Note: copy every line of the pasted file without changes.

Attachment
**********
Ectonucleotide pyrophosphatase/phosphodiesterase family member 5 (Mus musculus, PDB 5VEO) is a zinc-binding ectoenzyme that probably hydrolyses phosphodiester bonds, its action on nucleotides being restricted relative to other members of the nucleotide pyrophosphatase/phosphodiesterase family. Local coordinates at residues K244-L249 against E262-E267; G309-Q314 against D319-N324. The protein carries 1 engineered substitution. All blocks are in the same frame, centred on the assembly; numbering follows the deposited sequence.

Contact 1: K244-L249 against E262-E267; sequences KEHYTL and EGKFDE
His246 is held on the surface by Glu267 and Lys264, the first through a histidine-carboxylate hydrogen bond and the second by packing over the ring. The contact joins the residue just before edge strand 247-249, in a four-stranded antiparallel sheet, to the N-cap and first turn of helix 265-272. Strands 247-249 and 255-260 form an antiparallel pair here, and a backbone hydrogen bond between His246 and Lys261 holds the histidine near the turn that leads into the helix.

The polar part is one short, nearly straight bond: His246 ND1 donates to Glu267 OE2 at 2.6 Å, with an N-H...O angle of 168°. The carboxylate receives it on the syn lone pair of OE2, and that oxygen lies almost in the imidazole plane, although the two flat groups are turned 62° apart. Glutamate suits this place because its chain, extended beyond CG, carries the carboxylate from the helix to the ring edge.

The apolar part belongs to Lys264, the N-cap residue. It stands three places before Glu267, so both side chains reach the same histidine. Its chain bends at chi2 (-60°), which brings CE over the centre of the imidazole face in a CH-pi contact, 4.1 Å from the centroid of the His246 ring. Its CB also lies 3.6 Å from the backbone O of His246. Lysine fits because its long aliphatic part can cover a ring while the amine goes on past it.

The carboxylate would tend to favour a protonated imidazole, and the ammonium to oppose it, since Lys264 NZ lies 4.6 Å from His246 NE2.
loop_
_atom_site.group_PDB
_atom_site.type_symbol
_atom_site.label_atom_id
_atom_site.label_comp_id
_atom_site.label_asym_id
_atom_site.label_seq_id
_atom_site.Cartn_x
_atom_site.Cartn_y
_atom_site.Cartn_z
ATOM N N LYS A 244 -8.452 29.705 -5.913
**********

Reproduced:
Ectonucleotide pyrophosphatase/phosphodiesterase family member 5 (Mus musculus, PDB 5VEO) is a zinc-binding ectoenzyme that probably hydrolyses phosphodiester bonds, its action on nucleotides being restricted relative to other members of the nucleotide pyrophosphatase/phosphodiesterase family. Local coordinates at residues K244-L249 against E262-E267; G309-Q314 against D319-N324. The protein carries 1 engineered substitution. All blocks are in the same frame, centred on the assembly; numbering follows the deposited sequence.

Contact 1: K244-L249 against E262-E267; sequences KEHYTL and EGKFDE
His246 is held on the surface by Glu267 and Lys264, the first through a histidine-carboxylate hydrogen bond and the second by packing over the ring. The contact joins the residue just before edge strand 247-249, in a four-stranded antiparallel sheet, to the N-cap and first turn of helix 265-272. Strands 247-249 and 255-260 form an antiparallel pair here, and a backbone hydrogen bond between His246 and Lys261 holds the histidine near the turn that leads into the helix.

The polar part is one short, nearly straight bond: His246 ND1 donates to Glu267 OE2 at 2.6 Å, with an N-H...O angle of 168°. The carboxylate receives it on the syn lone pair of OE2, and that oxygen lies almost in the imidazole plane, although the two flat groups are turned 62° apart. Glutamate suits this place because its chain, extended beyond CG, carries the carboxylate from the helix to the ring edge.

The apolar part belongs to Lys264, the N-cap residue. It stands three places before Glu267, so both side chains reach the same histidine. Its chain bends at chi2 (-60°), which brings CE over the centre of the imidazole face in a CH-pi contact, 4.1 Å from the centroid of the His246 ring. Its CB also lies 3.6 Å from the backbone O of His246. Lysine fits because its long aliphatic part can cover a ring while the amine goes on past it.

The carboxylate would tend to favour a protonated imidazole, and the ammonium to oppose it, since Lys264 NZ lies 4.6 Å from His246 NE2.
loop_
_atom_site.group_PDB
_atom_site.type_symbol
_atom_site.label_atom_id
_atom_site.label_comp_id
_atom_site.label_asym_id
_atom_site.label_seq_id
_atom_site.Cartn_x
_atom_site.Cartn_y
_atom_site.Cartn_z
ATOM N N LYS A 244 -8.452 29.705 -5.913